The Who’s Left? Tour returned to town on the 5th, and the only disappointment was the nearly identical set list from September, even though Pete led us to believe that things would be different. However, the playing was sharper, some of the extended jams more inspiring, and overall, a good time was had by all. It warmed my heart to see Pete and Roger genuinely enjoying themselves, and a few times absolutely stunned by the audience reception. As a reward we got The Naked Eye in the encore, and an unbelievable Tommy medley that was worth the price of admission alone. Townshend was on fire all night, and as chatty on stage as I’ve ever seen him, to me indicative that he’s relaxed and confident in the new Who. After the show we pondered if this was the final go around. The way Pete is playing, and the obvious enjoyment evident in his demeanor, I can’t imagine him quitting now. A recent blurb in Rolling Stone covered his recent club gigs with Lou Reed, J Mascis and the Raconteurs. Pete says he finds these types of gigs inspirational, and hinted that the next Who tour could be more intimate, acoustic affairs. Yikes. Some video is available at In The Attic. Select audio available at itunes.

Finally, Dylan Hears A Who has been snaking its way across the Internet of late. The source of this remarkable mimicry is reportedly a Houston based producer named Kevin Ryan, who has obsessed over sound and studio technology before, and has created some amazing audio here. If you weren’t paying attention, you’d swear this was a 1965 era Zimmy covering Dr. Seuss. I wonder what Bob thinks…..

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Monday, March 05, 2007

New Music Monday - The Besnard Lakes

When a band's sound is compared to a blend of the Beach Boys, Pink Floyd and Roy Orbison, one's curiosity is peaked. Enter the Besnard Lakes, from Montreal, who somehow manage to do this on their recent release, The Besnard Lakes are the Dark Horse. I read about this band at Paste, and downloaded a few tracks at e-music. They do manage an artful blend of Brian Wilson type harmonies, Pet Sounds orchestration and a bit of Floyd psychedelia. The track Devastation also has a Lennonesque sound, circa Revolver. I have yet to find Roy Orbison, but I'm planning to check out a few more cuts from this album. If you like My Morning Jacket, I think you will like this.

Listen to Disaster

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Saturday, March 03, 2007

Musicology 101 - Rocket 88

This post marks the beginning of a new feature where I will select and dissect a particularly important song, delving into its history, influence, lyrical meaning, and any other bits of relevant information I can scrounge up. I’m fascinated by the stories and legends behind the music, and although most of this information is available in a variety of books, liner notes and web sites, my goal here is to distill it all into a manageable text, for my own benefit and enjoyment, and perhaps, yours as well.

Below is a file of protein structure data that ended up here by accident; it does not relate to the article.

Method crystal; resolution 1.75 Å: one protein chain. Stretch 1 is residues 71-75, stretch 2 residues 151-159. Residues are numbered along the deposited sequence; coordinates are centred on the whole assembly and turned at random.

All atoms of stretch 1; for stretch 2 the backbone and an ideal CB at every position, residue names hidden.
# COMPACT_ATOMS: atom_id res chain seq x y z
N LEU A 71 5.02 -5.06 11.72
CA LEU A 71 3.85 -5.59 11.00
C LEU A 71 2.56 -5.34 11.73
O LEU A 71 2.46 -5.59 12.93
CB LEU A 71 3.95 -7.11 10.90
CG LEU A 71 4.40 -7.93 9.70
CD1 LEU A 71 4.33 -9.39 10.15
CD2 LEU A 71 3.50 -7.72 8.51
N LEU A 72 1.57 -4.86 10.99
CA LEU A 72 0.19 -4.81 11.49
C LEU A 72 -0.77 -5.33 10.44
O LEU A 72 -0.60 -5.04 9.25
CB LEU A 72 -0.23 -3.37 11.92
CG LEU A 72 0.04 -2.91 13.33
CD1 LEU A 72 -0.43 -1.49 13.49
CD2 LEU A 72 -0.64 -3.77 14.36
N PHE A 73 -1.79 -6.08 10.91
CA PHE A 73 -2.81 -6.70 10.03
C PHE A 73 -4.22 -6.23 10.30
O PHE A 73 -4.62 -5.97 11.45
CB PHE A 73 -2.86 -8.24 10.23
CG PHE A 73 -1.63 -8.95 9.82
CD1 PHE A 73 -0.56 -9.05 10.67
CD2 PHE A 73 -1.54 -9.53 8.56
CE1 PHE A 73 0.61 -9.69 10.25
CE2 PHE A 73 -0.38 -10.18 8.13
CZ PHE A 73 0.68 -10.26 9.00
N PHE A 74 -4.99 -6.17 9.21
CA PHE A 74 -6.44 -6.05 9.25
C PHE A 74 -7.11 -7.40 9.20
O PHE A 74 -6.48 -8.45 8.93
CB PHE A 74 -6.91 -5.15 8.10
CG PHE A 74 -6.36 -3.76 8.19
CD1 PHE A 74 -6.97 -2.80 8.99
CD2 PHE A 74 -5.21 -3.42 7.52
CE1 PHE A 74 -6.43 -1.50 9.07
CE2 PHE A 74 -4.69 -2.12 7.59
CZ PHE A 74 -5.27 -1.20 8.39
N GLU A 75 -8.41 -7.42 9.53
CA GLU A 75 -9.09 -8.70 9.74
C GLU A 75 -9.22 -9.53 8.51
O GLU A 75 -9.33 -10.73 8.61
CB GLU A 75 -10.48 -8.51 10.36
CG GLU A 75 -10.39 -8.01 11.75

So what better way to start this series than with the first rock and roll record ever made, Rocket 88 by Jackie Brenston and his Delta Cats? Of course such a bold statement has been debated by countless music historians, but there’s a lot of evidence to support this theory, and a pretty good story too. On March 3, 1951, Ike Turner’s band the Rhythm Kings recorded the song in Sam Phillips studio in Memphis. Although written by Turner (1931- ), Phillips credited the songwriting to lead singer Jackie Brenston (1930-1979), and fabricated the Delta Cats for royalty reasons. Turner admitted to lifting the basic structure from a 1947 jump blues song called Cadillac Boogie, recorded by Jimmy Liggins and the Kings of Rhythm. There’s also an instrumental called “Rocket 88 Boogie,” originally recorded by Pete Johnson for the Los Angeles-based Swing Time Records label in 1949.

Although there were no rock and roll charts in 1951, Rocket 88 hit number 1 on the Billboard R&B chart in June, 1951. The song extols the virtues of the fast and muscular Oldsmobile model, but the innuendo and double entendres are evident:

You may have heard of jalopies
You heard the noise they make
Let me introduce you to my Rocket '88
Yes it's great, just won't wait
Everybody likes my Rocket '88

Gals will ride in style
Movin' all along
V-8 motor and this modern design
My convertible top and the gals don't mind
Sportin' with me, ridin' all around town for joy
Blow your horn, Rocket, blow your horn

Step in my Rocket and-don't be late
We're pullin' out about a half-past-eight
Goin' on the corner and havin' some fun
Takin' my Rocket on a long, hot run
Ooh, goin' out, oozin' and cruisin' and havin' fun

Now that you've ridden in my Rocket '88
I'll be around every night about eight
You know it's great, don't be late
Everybody likes my Rocket '88
Gals will ride in style
Movin' all along

So what makes Rocket 88 the first rock and roll record? If you consider rock and roll to be the melding of rhythm and blues and swing combo music, there were probably many songs that crossed the line in the late 40’s and early 50’s. What’s significant about Rocket 88 is the energetic backbeat, rollicking piano, boisterous vocals, and, believe it or not, probably the first use of distorted, or fuzz guitar, anywhere, by anyone (see Mythology, below). Its influence is enormous, introducing the automobile as a subject matter (and a metaphor for sexual prowess). Little Richard stole the piano introand I'd say Jerry Lee Lewis owes a little of his keyboard style to Turner. If you consider rock and roll to be the melding of R&B and country, well Bill Haley had a hit with a cover of this song in June of 1951, three years before he formed the Comets and cut Rock Around the Clock.